I was ten years old when I saw the light – the scientific light. For me, it was a Road to Damascus experience, catalyzed by a single event. My grade school teacher instructed each of the students to select a single, thin volume from the science encyclopedia and begin reading quietly at his or her desk. In retrospect, I realize it was probably the desperate act of an overwhelmed teacher who simply wanted a bit of quiet time. For me, though, it was a transformative revelation, a portal on a world of rationality, cause and effect and experiment-driven understanding.
For all those nagging questions, there was a systematic, repeatable mechanism to obtain and verify answers. The world could make sense, and the unknown was knowable. There were other people like me, and I could dream of being one of them – a scientist! It was thrilling and wondrous, and I knew without a shadow of a doubt that I had found the passion of my life.
The Universal Passion
Over the past 40+ years, that passion has led me to extraordinary and unexpected places. Yet across all that diversity, I have observed a universal behavioral constant, one that transcends national borders, cultures and languages. Scientists and scientific thinking are the same everywhere. They see the world through the same eyes and value the same things, a common approach to problem solving and reasoning. Above all, though, they share the passion and the curiosity, the unrelenting desire to know, to understand.
What drives us? It's not tenure; it's not publication; it's not research funding. Those are artifacts. It's not even fame, fortune or glory, though a few scientists seek those too. Rather, it's the desire to know, to understand, to add a small piece to the varied mosaic that is our limited but expanding human knowledge of this vast and varied universe. Depending on your assessment of the Fermi Paradox, perhaps it's to be the first sentient being in this brane to understand a small bit of its workings. If knowledge is your passion, that is reward enough.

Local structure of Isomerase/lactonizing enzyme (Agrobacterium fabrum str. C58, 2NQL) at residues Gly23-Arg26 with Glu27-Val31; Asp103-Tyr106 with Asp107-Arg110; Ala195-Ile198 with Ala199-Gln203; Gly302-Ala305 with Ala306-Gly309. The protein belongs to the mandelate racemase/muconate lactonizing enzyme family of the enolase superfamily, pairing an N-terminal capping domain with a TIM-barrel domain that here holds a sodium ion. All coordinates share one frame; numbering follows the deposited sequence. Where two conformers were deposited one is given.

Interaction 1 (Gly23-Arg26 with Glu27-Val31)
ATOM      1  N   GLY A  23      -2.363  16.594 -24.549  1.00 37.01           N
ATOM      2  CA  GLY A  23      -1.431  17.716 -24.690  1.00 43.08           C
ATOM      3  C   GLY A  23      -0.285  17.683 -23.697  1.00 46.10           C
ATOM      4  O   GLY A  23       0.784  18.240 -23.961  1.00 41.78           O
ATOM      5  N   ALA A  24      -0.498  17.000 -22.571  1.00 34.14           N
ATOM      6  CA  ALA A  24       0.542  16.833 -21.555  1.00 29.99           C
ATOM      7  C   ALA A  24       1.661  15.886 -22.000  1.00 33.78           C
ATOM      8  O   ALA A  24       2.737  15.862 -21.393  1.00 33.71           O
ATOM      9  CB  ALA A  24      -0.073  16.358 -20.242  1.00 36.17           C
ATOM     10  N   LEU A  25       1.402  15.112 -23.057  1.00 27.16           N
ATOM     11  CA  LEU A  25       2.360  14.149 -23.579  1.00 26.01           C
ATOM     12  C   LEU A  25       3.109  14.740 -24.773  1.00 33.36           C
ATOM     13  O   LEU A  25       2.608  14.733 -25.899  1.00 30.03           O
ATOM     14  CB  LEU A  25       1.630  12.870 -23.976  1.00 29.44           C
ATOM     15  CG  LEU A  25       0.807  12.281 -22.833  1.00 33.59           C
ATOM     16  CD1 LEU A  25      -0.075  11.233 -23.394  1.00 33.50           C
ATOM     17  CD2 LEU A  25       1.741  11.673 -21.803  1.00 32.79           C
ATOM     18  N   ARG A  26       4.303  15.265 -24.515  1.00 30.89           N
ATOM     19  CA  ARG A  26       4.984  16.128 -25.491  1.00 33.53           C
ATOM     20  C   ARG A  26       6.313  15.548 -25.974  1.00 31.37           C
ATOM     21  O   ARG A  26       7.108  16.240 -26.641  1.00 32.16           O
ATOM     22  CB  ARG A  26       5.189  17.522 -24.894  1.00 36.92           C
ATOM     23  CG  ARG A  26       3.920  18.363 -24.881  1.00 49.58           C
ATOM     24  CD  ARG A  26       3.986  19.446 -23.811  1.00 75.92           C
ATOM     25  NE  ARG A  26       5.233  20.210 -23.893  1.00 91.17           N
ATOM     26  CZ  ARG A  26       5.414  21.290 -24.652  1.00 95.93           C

I am often asked, "What made you become scientist?" But I can't stand far enough away from myself to give a really satisfactory answer, for I cannot distinctly remember a time when I did not think that a scientist was the most exciting possible thing to be.
I am no behavioral psychologist, but I suspect that all children are born with the insatiable curiosity that sustains scientific curiosity. All too often, though, I fear that our educational system punishes curiosity and rewards conformity. Only a small fraction remains sufficiently iconoclastic and self-confident to resist, asking those seemingly annoying questions that defy authority and drive discovery.
Why? It's a simple but profound question.
"Daddy, why is the sky blue?" It's Raleigh scattering, of course!
"Mommy, why does is it cold in winter?" It's axial tilt of the Earth! (Sadly, a stunning fraction of North American college graduates believe it's because the Earth is closer to the sun during the summer.)
The answers to simple questions often expose deep truths. Encourage and preserve the curiosity of children. Share the wonder; share the passion; share the good news. Scientists and children – they are more alike than different.